IN A HAMPTONS HAMLET BELOVED BY SOME OF AMERICA’S MOST RENOWNED WRITERS, THIS RESIDENCE, DUBBED “31 PIGEONS,” TELLS A SINGULAR STORY
BY DAVID PORTER • PHOTOS BY CHARLOTTE HAGEN CAZES
Like legendary authors Joseph Heller and Kurt Vonnegut, Nobel laureate John Steinbeck lived and worked in Sag Harbor, in a cottage within walking distance from a windmill at the end of Main Street. Here, the writer of The Grapes of Wrath resided in what he described as a “little fishing place,” and in which he planned a cross country journey with his poodle, Charley, a trek documented in the 1962 travelogue Travels with Charley. Steinbeck might have had the windmill originally built in 1760 on his mind when he purchased “a three quarter ton pick up truck” and named it “Rocinante,” after Don Quixote’s horse: “…under the big oak trees of my place at Sag Harbor sat Rocinante,” he wrote, “handsome and self-contained.”
Sag Harbor also, as it tuns out, inspires great works of architecture and interior design. Welcome to 31 Pigeons, a four bedroom home designed by architect Thomas Warnke of space4a and interior designer Pol Theis of P&T Interiors. This likewise “handsome and self-contained” house, as Theis echoed equal parts urban loft and country retreat is nestled in a small grove of oak trees overlooking Lily Pond, which is covered with fragrant water lilies in summertime.
“I chose Sag Harbor because of its proximity to the water, bay and sea,” Theis said. “I like that the house is on a pond, in the middle of the forest, which has a very calming effect.”
The backstory? “[The home] started with my personal story,” he explained. “Being the interior designer and my own client at the same time was a new experience. It forced me to take on different roles simultaneously.” The story Theis wanted to author at 31 Pigeons is one of family and friends, of community and shared space, and so he has created an elegant novella wherein each floor is a chapter.
The home tells its story with a minimal materials palette of concrete and wood, which extends the footprint of the building envelope both visually and physically, and with its steel framed glass curtain walls, which open to views of the surrounding landscape while welcoming daylight.
“The trick was to make it feel larger than its perimeter,” Theis said, “by creating an ongoing dialogue between the exterior and the interior.”
The living room, kitchen, and dining room are islands within a single uninterrupted space, with floor to ceiling sliders that turn each segment of the floor into individual paragraphs. Here, the kitchen is the centerpiece, a space that’s also home to an installation of hand painted papier mâché dolls from the 1930s that Theis acquired from a Portuguese factory just before it was shuttered.
The living room welcomes visitors with a double sided fireplace (which serves as an exterior and interior hearth) and an island sofa with a view of the outdoor pool, the television, or the dining table. The living room is also home to a unique chandelier made of, suitably enough, 31 stuffed pigeons, each holding a light bulb. (“Pigeons are a bird that’s gray in color, and this aligns with the material and color palette,” said Theis. “They were part of the design…a reference to the urban environment.”) There is also a small, private study strategically adjacent to the living room but invisible from it. The interior designer is a cigar lover, and his concept for the study was inspired by the interior of a cigar box: once inside, it’s only a few short steps to a combination humidor and wine cellar.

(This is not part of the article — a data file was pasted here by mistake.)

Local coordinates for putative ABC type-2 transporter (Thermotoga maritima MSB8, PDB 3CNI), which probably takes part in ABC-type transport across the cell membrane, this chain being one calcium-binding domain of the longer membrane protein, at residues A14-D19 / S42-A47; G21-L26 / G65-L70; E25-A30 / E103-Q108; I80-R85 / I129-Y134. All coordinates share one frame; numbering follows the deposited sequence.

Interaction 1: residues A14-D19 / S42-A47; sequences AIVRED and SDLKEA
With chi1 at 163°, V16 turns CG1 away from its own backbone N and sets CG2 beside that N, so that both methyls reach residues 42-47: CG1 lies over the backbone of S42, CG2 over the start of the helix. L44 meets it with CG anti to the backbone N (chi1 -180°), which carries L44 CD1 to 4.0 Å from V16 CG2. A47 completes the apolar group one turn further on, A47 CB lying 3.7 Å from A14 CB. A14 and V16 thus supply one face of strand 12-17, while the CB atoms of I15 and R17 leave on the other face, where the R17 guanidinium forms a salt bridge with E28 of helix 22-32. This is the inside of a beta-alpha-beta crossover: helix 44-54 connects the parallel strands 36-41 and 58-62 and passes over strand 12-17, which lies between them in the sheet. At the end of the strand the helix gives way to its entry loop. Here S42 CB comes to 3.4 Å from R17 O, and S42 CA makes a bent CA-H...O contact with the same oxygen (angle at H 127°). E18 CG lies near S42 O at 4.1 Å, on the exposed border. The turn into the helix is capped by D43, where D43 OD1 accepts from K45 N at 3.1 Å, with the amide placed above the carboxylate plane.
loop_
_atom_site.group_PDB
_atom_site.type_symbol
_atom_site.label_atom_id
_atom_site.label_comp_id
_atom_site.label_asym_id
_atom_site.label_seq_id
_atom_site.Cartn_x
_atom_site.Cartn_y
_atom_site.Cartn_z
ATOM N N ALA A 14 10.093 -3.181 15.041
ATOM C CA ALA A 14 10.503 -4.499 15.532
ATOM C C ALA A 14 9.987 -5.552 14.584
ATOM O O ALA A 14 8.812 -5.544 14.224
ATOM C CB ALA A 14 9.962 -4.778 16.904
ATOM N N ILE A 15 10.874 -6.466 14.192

The second chapter of 31 Pigeons is its second floor, where two master bedrooms bookend two guest bedrooms two perfectly mirrored bathrooms between each master. One master overlooks the garden, the other the pool, and if the guest rooms are unoccupied, the large bedrooms can be transformed into master suites, each with its own bathroom clerestory windows making each feel even larger. Lighting fixtures made of stuffed squirrels climb the walls in the bedrooms, referencing the pigeons soaring above the living room and serving as a reminder that nature is omnipresent here, an equal partner in the story of the home and a principal source of its allure.
The exterior spaces, each a diverse experience, narrate the third chapter. The simple front yard is set apart from the small road through a concrete wall, while the patio adjacent to the pool is a hinge to the house; from here one can see back into the living spaces and also beyond toward the forest and lily pond. Choreographed views, stone walls, trees, and waterlines define the site, rather than fences or other physical thresholds.
Was it a challenge to undertake such an autobiographical endeavor to “narrate in the first person” after so many client driven projects?
“All P&T Interiors projects are in the first person,” Theis replied. “They are all a part of me, and thus my story, but they are also collaborative stories the client, the space, and I tell together. At P&T, we like to think our narration is in the royal ‘we.’”
That windmill at the end of Main Street might not have been on Theis’s mind when he designed and built 31 Pigeons, but he might have more than affection for Don Quixote in common with Steinbeck, who once said, “I think perhaps I am one of those lucky mortals whose work and whose life are the same thing.” Like the best writers, Theis has a curious eye. He finds inspiration everywhere.
“My work and life are certainly the same thing,” he observed. “But does that make me lucky? Even when I’m on vacation, I’m sourcing for projects! It’s impossible to turn it off …difficult to even slow it down. It’s a non stop process.”
The Arts Building / 336 West 37th Street,
Suite 420, Manhattan 212.679.4125 / pandtinteriors.com